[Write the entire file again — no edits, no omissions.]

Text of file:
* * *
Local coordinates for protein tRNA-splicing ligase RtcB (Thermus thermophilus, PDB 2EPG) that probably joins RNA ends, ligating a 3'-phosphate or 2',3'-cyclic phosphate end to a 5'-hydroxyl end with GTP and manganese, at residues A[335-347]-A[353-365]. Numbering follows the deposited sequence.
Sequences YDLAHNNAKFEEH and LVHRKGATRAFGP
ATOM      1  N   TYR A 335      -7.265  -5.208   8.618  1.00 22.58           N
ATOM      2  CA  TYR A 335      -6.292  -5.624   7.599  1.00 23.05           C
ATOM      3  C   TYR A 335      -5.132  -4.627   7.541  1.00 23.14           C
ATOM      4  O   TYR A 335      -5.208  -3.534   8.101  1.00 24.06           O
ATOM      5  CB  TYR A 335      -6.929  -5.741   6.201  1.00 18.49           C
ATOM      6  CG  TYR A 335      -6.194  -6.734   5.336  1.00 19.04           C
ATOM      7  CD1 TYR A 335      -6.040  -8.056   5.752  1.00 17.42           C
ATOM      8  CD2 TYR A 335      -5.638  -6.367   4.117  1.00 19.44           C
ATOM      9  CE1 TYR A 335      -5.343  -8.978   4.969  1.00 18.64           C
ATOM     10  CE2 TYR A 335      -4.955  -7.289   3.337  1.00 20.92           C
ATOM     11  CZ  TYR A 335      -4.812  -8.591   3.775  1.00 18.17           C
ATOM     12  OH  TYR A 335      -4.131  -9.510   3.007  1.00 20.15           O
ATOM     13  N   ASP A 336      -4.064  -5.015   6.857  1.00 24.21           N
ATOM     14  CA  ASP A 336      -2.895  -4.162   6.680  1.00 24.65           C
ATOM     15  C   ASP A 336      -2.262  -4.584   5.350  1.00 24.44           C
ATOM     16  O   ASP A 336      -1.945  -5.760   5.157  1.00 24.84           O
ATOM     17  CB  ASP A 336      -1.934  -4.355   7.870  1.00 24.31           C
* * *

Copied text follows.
Local coordinates for protein tRNA-splicing ligase RtcB (Thermus thermophilus, PDB 2EPG) that probably joins RNA ends, ligating a 3'-phosphate or 2',3'-cyclic phosphate end to a 5'-hydroxyl end with GTP and manganese, at residues A[335-347]-A[353-365]. Numbering follows the deposited sequence.
Sequences YDLAHNNAKFEEH and LVHRKGATRAFGP
ATOM      1  N   TYR A 335      -7.265  -5.208   8.618  1.00 22.58           N
ATOM      2  CA  TYR A 335      -6.292  -5.624   7.599  1.00 23.05           C
ATOM      3  C   TYR A 335      -5.132  -4.627   7.541  1.00 23.14           C
ATOM      4  O   TYR A 335      -5.208  -3.534   8.101  1.00 24.06           O
ATOM      5  CB  TYR A 335      -6.929  -5.741   6.201  1.00 18.49           C
ATOM      6  CG  TYR A 335      -6.194  -6.734   5.336  1.00 19.04           C
ATOM      7  CD1 TYR A 335      -6.040  -8.056   5.752  1.00 17.42           C
ATOM      8  CD2 TYR A 335      -5.638  -6.367   4.117  1.00 19.44           C
ATOM      9  CE1 TYR A 335      -5.343  -8.978   4.969  1.00 18.64           C
ATOM     10  CE2 TYR A 335      -4.955  -7.289   3.337  1.00 20.92           C
ATOM     11  CZ  TYR A 335      -4.812  -8.591   3.775  1.00 18.17           C
ATOM     12  OH  TYR A 335      -4.131  -9.510   3.007  1.00 20.15           O
ATOM     13  N   ASP A 336      -4.064  -5.015   6.857  1.00 24.21           N
ATOM     14  CA  ASP A 336      -2.895  -4.162   6.680  1.00 24.65           C
ATOM     15  C   ASP A 336      -2.262  -4.584   5.350  1.00 24.44           C
ATOM     16  O   ASP A 336      -1.945  -5.760   5.157  1.00 24.84           O
ATOM     17  CB  ASP A 336      -1.934  -4.355   7.870  1.00 24.31           C